Nancy and Matt Bormann from Kossuth County have their fingers crossed that the rest of the growing season goes as well as planting. Thanks to a great stretch of weather, everything but the seed corn was planted in an eight-day stretch in late April and early May.

Planting soybeans into the cover crop worked great. “We went right into the green standing rye and then terminated it that day or the day after. All of our soybeans germinated fine,” Nancy said.

They’ve also managed to stay up to speed with their nutrient management. They use split nitrogen applications, and crops that needed another application have been side-dressed.

Matt says a current challenge, for many in their area, is waterhemp. In years when pre-emergence herbicide activation is a challenge, a thick mat of rye can help suppress weeds. “Cover crops provide a tool for weed control,” he said.

The Bormann’s are pleased with emergence and crop potential.

Several different methods were evaluated for establishing cover crops. One they’ve found to work is having rye seed applied with their dry fertilizer, followed by a light vertical-till. “We’re going to spread P and K anyway, so we checked and our agronomic supplier was able to source and apply the seed for us with that application,” Nancy said.

They’d like to expand cover crops beyond their seed corn acres and are hopeful the early start this spring leads to an early harvest, and the opportunity to cover more acres this fall.

The Bormanns are also proponents of the strip-till system they’ve adopted. “We pattern-tiled a field so it was field cultivated instead of strip-tilled. We worked it several times to try to get it leveled out,” Matt said. “Right across the road was a strip-tilled field of the same hybrid. Late June we had a wind event and the corn in the conventionally tilled field did not stand near as well. We really feel the strip-till corn has a better root structure.”

Grassed waterways control gully erosion and trap sediment.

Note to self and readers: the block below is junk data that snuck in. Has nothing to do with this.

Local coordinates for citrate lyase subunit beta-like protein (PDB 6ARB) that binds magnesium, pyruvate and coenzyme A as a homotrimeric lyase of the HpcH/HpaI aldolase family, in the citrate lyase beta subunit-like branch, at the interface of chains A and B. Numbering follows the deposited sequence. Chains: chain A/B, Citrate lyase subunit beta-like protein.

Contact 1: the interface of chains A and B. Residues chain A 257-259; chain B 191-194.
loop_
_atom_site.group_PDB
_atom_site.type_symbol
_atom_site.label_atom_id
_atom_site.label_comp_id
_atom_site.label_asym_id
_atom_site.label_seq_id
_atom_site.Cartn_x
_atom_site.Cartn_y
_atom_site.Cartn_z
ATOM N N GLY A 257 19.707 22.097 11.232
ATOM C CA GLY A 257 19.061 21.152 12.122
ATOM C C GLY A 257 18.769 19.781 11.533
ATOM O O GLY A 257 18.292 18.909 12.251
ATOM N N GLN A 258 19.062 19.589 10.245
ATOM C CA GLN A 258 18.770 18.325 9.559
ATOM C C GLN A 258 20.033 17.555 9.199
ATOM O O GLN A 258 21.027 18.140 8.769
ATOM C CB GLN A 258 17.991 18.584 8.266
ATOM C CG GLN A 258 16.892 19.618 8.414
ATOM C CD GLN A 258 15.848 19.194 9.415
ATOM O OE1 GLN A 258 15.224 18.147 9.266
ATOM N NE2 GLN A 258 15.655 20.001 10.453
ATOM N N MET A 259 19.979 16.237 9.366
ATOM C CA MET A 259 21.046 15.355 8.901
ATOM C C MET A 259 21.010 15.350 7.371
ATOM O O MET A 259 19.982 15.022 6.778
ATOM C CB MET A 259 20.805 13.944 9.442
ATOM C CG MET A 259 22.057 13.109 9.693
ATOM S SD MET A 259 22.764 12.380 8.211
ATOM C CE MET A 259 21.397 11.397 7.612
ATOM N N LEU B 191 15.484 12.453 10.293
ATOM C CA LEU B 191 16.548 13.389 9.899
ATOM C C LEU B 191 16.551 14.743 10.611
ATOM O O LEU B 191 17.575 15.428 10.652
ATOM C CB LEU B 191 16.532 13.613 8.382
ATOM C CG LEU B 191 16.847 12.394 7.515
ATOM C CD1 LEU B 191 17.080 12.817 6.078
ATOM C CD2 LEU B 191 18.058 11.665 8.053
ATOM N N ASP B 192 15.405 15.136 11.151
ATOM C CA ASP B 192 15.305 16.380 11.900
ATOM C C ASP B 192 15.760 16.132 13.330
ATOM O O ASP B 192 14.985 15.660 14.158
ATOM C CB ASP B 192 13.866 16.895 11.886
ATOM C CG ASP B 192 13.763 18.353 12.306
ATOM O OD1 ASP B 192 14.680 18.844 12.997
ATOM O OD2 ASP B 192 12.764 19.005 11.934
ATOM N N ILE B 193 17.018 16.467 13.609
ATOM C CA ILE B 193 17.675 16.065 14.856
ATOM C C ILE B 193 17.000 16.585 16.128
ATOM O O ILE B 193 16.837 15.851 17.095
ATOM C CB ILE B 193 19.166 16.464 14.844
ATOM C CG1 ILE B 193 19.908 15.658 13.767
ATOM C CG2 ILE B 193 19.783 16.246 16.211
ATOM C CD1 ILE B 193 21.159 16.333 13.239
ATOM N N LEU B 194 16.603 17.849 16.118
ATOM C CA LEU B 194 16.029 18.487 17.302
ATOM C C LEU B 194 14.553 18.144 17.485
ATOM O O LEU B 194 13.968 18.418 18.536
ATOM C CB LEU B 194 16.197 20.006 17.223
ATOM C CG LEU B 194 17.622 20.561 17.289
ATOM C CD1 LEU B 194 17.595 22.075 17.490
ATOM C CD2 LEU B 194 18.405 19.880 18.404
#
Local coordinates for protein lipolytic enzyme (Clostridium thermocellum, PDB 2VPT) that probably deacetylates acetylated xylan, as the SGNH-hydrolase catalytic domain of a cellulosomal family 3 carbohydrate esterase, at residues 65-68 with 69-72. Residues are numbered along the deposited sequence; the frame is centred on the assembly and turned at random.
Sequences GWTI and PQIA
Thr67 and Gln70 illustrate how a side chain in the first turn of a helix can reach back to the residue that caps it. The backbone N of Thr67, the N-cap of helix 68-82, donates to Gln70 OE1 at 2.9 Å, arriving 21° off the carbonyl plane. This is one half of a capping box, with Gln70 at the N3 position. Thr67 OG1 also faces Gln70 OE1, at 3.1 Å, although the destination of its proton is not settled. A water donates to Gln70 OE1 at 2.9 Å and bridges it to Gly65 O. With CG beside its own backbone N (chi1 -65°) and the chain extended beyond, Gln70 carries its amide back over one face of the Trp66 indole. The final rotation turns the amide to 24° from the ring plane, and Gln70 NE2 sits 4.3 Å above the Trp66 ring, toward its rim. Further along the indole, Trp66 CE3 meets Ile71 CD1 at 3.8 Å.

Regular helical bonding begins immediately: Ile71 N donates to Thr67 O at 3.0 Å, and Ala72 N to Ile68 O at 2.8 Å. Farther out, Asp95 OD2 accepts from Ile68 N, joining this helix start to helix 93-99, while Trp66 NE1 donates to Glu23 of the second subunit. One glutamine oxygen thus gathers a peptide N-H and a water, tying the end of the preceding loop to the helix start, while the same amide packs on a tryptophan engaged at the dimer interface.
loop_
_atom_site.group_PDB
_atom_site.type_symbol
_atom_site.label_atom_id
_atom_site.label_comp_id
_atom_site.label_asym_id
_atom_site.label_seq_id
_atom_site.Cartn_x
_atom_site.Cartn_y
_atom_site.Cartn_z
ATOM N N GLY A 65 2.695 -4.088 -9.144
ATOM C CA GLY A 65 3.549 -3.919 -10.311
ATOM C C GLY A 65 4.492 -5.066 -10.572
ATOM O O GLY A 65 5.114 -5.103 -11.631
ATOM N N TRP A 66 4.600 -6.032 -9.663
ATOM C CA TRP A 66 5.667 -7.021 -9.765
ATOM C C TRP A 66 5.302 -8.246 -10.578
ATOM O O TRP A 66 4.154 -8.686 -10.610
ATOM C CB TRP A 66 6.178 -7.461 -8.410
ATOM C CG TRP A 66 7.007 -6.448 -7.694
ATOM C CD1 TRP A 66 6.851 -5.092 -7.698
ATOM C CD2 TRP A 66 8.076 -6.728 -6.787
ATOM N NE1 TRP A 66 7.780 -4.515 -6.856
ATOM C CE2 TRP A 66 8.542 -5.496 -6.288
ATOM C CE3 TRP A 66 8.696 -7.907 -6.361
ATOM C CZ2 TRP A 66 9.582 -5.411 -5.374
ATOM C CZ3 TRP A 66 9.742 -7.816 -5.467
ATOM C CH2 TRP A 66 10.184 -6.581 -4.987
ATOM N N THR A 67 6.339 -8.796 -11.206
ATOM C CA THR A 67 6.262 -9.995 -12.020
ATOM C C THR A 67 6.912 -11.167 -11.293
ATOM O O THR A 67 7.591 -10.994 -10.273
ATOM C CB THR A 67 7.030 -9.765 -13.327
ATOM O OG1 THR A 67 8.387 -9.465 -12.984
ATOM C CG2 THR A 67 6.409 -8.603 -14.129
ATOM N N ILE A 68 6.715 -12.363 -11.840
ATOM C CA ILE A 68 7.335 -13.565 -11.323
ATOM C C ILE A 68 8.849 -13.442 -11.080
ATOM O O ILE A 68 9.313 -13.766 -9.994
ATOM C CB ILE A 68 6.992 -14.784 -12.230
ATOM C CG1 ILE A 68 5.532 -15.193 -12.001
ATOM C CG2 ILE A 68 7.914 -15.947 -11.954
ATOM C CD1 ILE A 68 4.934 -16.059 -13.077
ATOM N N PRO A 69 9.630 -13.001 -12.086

Thanks to timely planting and rains, Matt believes there is at least near-average, and possibly above-average, yield potential compared to their farm average. He also believes 4R Plus practices used on the farm help keep soil productive.

Nancy, a Certified Crop Adviser, urges farmers to take the first step or expand adoption of specific 4R Plus practices like cover crops, strip-till or nitrogen inhibitors. “There are several different programs and also incentives for certain watersheds. You might be able to get a little boost for trying out some conservation practices for your farm,” she said.

Matt vigorously reinforces the need to take action. “There are a lot of things going on big picture right now that we can’t control as farmers, but we can make our soil better, and that’s important,” he said. “We can change practices and use cover crops and tillage systems to improve our soil and reduce chemical and fertilizer costs. Now is the time to focus on the things we can do to make a positive outcome in the big picture.

“I’m encouraged. More farmers are asking us about our 4R Plus approach,” he said. “Especially with the benefits we see on our farm, and with help available, I can’t think of a good excuse not to at least try a new conservation or nutrient management practice.”

Click here to ask Matt and Nancy a question about their farming operation.